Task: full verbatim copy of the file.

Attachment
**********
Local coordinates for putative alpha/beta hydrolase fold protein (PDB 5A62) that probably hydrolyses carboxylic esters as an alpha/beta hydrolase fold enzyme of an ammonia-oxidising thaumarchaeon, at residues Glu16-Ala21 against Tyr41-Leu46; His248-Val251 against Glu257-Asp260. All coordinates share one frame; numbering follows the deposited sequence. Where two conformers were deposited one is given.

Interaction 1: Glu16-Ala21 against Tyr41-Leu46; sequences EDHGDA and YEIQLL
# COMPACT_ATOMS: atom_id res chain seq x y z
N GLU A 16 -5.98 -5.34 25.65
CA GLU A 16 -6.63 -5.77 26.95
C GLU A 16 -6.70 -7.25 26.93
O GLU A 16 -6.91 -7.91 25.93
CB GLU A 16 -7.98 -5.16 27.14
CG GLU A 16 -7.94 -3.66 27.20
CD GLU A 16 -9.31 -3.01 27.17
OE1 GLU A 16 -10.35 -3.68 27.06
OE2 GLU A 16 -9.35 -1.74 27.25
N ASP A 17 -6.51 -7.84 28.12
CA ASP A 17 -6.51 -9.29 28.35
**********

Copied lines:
Local coordinates for putative alpha/beta hydrolase fold protein (PDB 5A62) that probably hydrolyses carboxylic esters as an alpha/beta hydrolase fold enzyme of an ammonia-oxidising thaumarchaeon, at residues Glu16-Ala21 against Tyr41-Leu46; His248-Val251 against Glu257-Asp260. All coordinates share one frame; numbering follows the deposited sequence. Where two conformers were deposited one is given.

Interaction 1: Glu16-Ala21 against Tyr41-Leu46; sequences EDHGDA and YEIQLL
# COMPACT_ATOMS: atom_id res chain seq x y z
N GLU A 16 -5.98 -5.34 25.65
CA GLU A 16 -6.63 -5.77 26.95
C GLU A 16 -6.70 -7.25 26.93
O GLU A 16 -6.91 -7.91 25.93
CB GLU A 16 -7.98 -5.16 27.14
CG GLU A 16 -7.94 -3.66 27.20
CD GLU A 16 -9.31 -3.01 27.17
OE1 GLU A 16 -10.35 -3.68 27.06
OE2 GLU A 16 -9.35 -1.74 27.25
N ASP A 17 -6.51 -7.84 28.12
CA ASP A 17 -6.51 -9.29 28.35